Antarctic Was Tropical During The Eocene Epoch
August 2, 2012

New Evidence Points To Tropical Times For Antarctic During Eocene Epoch

Brett Smith for - Your Universe Online

As the world´s greatest athletes compete for gold, silver, and bronze in London, new scientific evidence suggests that future summer Olympics could be hosted in a more remote location: Antarctica.

An international team of climate scientists has discovered 50 million-year-old fossilized pollen in the seabed off the eastern coast of the polar continent, according to their report published this week in the journal Nature.

The discovery opened a window into the climate of the Eocene epoch, when temperatures around Antarctica were between 65 and 70 degrees Fahrenheit in the summer months and atmospheric carbon dioxide levels were over twice as high as today. Scientists said the Antarctic winters would have had extended periods of darkness like today, but with much warmer temperatures.

Although the polar temperatures were much higher during the Eocene, evidence points to a temperature gradient from pole to equator that was much smaller than modern times.

According to the study, this latest discovery could also give us a glimpse into future Earth climates if atmospheric greenhouse gas concentrations were to continue to rise.

“Recently the early Eocene has received considerable interest because it may provide insight into the response of Earth´s climate and biosphere to the high atmospheric carbon dioxide levels that are expected in the near future as a consequence of unabated anthropogenic carbon emissions,” the authors wrote.

The research itself is groundbreaking because the level of detail provided by the sediment analysis was previously impossible. Any Eocene sediment that might be found on land was either destroyed by the advance of Antarctic glaciers 34 million years ago or still covered with thousands of feet of ice.

Study co-author James Bendle of the University of Glasgow emphasized the difficulty in obtaining the samples and also the reward associated with taking a glimpse into what some scientists have called the 'Greenhouse World'.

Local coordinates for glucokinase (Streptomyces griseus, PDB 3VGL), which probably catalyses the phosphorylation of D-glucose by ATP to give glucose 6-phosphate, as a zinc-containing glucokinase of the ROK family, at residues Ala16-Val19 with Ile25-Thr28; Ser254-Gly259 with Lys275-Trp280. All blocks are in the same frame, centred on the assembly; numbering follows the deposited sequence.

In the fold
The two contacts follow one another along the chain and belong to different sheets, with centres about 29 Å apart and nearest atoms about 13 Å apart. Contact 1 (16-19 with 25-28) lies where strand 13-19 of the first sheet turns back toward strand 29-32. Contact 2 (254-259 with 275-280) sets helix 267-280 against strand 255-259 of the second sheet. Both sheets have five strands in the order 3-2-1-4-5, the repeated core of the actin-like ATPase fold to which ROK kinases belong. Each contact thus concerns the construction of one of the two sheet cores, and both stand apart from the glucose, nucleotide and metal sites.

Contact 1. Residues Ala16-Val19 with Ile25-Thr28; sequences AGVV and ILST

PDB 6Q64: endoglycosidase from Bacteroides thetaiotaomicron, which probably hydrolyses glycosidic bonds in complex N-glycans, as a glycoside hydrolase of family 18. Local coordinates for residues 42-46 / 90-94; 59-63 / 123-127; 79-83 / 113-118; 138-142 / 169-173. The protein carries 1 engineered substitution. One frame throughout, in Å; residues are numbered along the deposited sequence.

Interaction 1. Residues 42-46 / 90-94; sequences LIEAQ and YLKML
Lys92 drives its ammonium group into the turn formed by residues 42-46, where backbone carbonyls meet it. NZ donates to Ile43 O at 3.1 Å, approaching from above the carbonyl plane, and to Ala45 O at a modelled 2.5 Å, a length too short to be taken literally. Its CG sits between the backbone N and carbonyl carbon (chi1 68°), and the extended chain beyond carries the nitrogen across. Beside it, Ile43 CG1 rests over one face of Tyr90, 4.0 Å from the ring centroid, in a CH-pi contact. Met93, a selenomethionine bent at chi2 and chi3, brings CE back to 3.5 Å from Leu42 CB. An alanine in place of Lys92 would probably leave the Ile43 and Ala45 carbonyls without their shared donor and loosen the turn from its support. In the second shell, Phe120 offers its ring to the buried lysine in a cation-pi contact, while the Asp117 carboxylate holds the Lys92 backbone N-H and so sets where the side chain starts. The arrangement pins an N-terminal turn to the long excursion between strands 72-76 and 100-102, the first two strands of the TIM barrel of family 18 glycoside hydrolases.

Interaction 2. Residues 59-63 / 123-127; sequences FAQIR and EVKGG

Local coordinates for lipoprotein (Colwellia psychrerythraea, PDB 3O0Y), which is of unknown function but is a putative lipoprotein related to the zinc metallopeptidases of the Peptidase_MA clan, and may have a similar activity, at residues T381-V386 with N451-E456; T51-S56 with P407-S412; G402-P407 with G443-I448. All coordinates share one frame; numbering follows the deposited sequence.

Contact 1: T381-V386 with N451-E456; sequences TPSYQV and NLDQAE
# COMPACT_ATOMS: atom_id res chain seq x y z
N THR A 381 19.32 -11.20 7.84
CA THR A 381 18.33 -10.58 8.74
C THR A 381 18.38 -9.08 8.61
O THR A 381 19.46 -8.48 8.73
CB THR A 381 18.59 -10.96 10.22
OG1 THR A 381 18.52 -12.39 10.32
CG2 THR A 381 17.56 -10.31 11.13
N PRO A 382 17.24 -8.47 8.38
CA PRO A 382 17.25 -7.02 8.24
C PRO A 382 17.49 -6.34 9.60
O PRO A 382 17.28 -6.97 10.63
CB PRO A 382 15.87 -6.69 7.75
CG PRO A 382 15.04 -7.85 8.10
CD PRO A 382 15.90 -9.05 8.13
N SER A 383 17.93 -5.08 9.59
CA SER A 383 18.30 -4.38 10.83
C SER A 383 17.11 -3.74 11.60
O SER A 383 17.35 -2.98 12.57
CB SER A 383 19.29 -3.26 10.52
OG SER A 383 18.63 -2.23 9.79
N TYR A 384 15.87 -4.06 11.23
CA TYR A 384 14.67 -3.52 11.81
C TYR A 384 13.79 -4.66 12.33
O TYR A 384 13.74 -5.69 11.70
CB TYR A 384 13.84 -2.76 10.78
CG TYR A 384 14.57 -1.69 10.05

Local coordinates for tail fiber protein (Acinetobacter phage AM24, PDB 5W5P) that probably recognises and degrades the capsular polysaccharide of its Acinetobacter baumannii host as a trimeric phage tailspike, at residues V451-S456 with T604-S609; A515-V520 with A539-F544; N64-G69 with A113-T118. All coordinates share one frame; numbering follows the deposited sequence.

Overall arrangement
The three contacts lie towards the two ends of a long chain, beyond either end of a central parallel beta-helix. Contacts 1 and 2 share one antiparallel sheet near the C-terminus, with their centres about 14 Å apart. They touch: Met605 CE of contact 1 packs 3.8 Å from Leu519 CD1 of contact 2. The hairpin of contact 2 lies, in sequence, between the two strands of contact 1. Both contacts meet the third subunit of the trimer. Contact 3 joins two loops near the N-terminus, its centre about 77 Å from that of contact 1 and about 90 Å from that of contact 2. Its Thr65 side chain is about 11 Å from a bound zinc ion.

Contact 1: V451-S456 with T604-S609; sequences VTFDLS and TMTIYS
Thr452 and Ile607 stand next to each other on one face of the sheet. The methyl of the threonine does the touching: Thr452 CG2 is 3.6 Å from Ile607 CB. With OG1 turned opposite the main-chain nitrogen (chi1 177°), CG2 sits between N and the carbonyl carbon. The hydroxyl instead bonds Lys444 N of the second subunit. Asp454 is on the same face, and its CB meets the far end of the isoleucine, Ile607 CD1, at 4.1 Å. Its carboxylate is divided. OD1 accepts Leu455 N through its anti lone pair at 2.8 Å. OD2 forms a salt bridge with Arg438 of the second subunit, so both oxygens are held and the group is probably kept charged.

“The Eocene sediment samples are the first detailed evidence we have of what was happening on the Antarctic during this vitally important time,” he said.

“We conducted the drilling expedition against a backdrop of freezing temperatures, huge ocean swells, calving glaciers, snow-covered mountains and icebergs. It´s amazing to imagine a time-traveler, arriving at the same coastline in the early Eocene, could paddle in pleasantly warm waters lapping at a lush forest.”

Bendle went on to warn that the trends in greenhouse gas emissions could put the world back to a climate somewhat resembling the Eocene, with tropical and subtropical environments subsisting from 0 to around 70 latitude, both north and south of the equator.

“Our work carries a sobering message, he said. “Carbon dioxide levels were naturally high in the early Eocene, but today CO2 levels are rising rapidly through human combustion of fossil fuels and deforestation. We haven´t reached Eocene levels yet, but we are increasing at a rate faster than anytime in Earth´s history.”

“Atmospherically speaking we are heading rapidly back in time towards the Eocene. Already CO2 levels are at a peak not seen since the Pliocene warm period 3.5 million years ago. The biggest threat lies in the fact that Antarctica today is covered with ice, enough to potentially raise global sea-levels by 60 meters if the continent once again reaches Eocene temperatures, which would have devastating effects all over the world.”